Treatment for leiomyosarcoma and leiomyoma in children with HIV infection

Department of Pathology, West China Hospital, Sichuan University, Chengdu, Sichuan, China.
Cochrane database of systematic reviews (Online) (Impact Factor: 6.03). 01/2010; 5(5):CD007665. DOI: 10.1002/14651858.CD007665.pub2
Source: PubMed


Smooth muscle tumour (SMT) composed of leiomyoma and leiomyosarcoma recently has been described in many HIV-infected children. Leiomyosarcoma has become the second most frequent malignancy in children with HIV infection or other immunodeficiency diseases in the United States. Although leiomyosarcoma accounts for only 2% to 4% of childhood soft tissue sarcomas, the prognosis is poor in HIV-infected compared with non-infected patients. The development of Epstein-Barr virus (EBV)-associated SMT in children with acquired immunodeficiency virus (AIDS) decreases health, reduces quality of life, and often results in death. Some researchers, therefore, ascribe cause of death to SMT in the majority of these cases, not to AIDS. Currently, the optimal therapeutic strategy is controversial and there is a need to identify the efficacy and safety of different interventions for AIDS-associated SMT on overall survival and disease-free survival in children.
To assess the effectiveness of current therapeutic interventions for previously untreated children with AIDS-associated leiomyoma and leiomyosarcoma
We searched the following electronic databases by subject headings and text words:Cochrane HIV/AIDS Group trials register (November 2009); Cochrane Central Register of Controlled Trials on Cochrane Library (Issue 4, 2009); MEDLINE (January 1966 to November 2009); EMBASE (January 1985 to November 2009); NLMGateway database and AEGIS; Chinese Biomedical Disc (CBMDisc 1978 to November 2009); VIP (1989 to present); and China National Knowledge Infrastructure (CNKI 1994 to 2009). We also searched physicians data query protocols, proceedings, and abstracts from AIDS and cancer conferences, and the reference lists from identified trials for unidentified trials to discover any unpublished or currently on-going relevant trials. All the trials were searched by comprehensive electronic databases or hand searching. The search was not limited by language.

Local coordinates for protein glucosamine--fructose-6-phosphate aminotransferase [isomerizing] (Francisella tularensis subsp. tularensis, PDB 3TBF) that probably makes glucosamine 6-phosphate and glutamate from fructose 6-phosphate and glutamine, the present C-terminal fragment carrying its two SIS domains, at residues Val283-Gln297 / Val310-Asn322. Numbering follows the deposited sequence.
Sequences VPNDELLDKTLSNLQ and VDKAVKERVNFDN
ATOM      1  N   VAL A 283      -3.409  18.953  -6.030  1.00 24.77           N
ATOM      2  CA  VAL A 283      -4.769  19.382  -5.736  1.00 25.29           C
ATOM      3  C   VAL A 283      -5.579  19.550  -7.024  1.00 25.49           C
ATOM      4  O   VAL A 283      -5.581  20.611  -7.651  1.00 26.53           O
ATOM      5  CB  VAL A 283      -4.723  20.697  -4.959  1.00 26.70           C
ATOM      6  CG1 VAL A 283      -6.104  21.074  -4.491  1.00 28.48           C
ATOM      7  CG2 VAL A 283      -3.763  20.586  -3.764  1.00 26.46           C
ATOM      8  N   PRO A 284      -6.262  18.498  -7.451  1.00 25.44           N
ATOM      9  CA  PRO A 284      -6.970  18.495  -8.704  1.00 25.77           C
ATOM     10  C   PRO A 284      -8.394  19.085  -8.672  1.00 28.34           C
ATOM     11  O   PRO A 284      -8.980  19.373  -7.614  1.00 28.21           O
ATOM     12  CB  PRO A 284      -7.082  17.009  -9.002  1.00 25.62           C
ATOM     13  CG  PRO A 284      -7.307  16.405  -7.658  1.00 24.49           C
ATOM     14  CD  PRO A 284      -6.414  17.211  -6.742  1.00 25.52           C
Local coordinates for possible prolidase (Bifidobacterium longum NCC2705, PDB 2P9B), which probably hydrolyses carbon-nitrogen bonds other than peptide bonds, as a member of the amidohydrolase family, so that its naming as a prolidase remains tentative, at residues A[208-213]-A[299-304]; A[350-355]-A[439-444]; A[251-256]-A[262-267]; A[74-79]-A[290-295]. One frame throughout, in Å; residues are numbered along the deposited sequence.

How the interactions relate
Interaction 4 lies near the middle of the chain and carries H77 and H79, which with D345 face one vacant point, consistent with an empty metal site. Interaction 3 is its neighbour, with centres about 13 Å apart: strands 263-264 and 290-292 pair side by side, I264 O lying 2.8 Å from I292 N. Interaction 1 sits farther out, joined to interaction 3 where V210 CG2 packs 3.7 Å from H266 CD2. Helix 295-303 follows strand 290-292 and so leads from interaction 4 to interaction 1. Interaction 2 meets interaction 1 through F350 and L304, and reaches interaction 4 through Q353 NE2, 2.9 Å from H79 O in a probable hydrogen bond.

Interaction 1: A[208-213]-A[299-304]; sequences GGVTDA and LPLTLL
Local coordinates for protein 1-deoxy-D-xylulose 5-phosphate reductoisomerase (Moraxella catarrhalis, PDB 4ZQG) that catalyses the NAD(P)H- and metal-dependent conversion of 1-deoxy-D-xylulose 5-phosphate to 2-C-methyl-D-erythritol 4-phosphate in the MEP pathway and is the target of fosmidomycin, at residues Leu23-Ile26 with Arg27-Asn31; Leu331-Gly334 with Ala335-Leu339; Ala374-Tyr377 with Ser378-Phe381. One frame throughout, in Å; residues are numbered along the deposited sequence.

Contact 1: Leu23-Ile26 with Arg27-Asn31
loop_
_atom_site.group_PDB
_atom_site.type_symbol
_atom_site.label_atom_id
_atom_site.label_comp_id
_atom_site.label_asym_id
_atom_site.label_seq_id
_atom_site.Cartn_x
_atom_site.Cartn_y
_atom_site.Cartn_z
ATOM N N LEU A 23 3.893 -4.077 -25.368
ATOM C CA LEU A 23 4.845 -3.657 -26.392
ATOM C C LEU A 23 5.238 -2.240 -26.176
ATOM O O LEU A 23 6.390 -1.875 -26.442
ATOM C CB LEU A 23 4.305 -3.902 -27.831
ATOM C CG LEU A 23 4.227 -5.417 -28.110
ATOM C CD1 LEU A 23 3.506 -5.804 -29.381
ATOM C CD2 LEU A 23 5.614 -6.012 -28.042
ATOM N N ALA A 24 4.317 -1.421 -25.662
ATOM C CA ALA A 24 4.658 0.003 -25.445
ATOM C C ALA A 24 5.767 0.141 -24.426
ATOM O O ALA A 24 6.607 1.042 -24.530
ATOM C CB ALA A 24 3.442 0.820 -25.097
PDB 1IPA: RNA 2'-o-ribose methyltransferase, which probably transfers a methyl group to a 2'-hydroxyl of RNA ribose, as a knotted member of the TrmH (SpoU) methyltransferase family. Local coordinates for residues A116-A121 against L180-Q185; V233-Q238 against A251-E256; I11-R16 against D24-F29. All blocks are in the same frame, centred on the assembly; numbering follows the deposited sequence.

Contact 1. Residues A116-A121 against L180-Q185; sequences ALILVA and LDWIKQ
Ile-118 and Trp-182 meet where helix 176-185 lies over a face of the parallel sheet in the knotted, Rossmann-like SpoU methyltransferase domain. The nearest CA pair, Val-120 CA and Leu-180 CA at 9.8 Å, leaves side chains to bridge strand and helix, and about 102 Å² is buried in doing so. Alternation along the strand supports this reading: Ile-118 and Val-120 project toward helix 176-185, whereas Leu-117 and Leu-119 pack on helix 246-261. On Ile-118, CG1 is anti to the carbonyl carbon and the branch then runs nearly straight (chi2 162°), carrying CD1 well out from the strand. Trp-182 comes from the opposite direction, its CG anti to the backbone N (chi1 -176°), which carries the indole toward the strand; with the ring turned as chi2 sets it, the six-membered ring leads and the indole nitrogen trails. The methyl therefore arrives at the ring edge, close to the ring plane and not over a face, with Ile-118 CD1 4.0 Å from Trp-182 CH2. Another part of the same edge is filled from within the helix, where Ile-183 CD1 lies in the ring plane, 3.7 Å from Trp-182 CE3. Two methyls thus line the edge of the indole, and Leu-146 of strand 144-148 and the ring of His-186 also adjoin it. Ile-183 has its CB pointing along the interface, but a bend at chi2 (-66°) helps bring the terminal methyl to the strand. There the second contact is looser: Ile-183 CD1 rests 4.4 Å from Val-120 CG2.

We searched for published or unpublished randomised controlled trials (RCTs) or controlled clinical trials (CCTs) of therapy for leiomyosarcoma and leiomyoma in children with AIDS.
Two authors screened the results of the search independently to select relevant studies. The full text of all potentially relevant studies was retrieved and the qualities were assessed by the two authors using predetermined criteria. No eligible RCTs or CCTs were identified.
We were unable to find any RCTs or CCTs of interventions for treating AIDS-associated SMT in children.
Implications for clinical practice:We could not find any RCTs or CCTs of intervention for treating AIDS-associated SMT in children with HIV infection, and currently, the clinical practice of treating SMT in HIV-infected children is based on descriptive studies and simply situational analyses. Thus there is insufficient evidence to establish the efficacy and acceptability of these interventions, and we recommend a case-by-case treatment of patients until evidence becomes available.Implications for research:In future, high-quality RCTs are urgently needed before any final conclusion can be drawn. Rigorously designed, multicenter, randomised, double-blind controlled trials are required to evaluate these interventions as a way of improving the survival and decreasing mortality in that population. Policy makers and researchers should prioritise funding for these trials to increase the quantity and quality of such studies and provide strong evidence for the effectiveness of therapies for AIDS-associated SMTs. Meanwhile, safety and adverse events should be critically assessed by standardized monitoring or an effective self-report system, and attention should be paid to long-term adverse effects in children with HIV infection.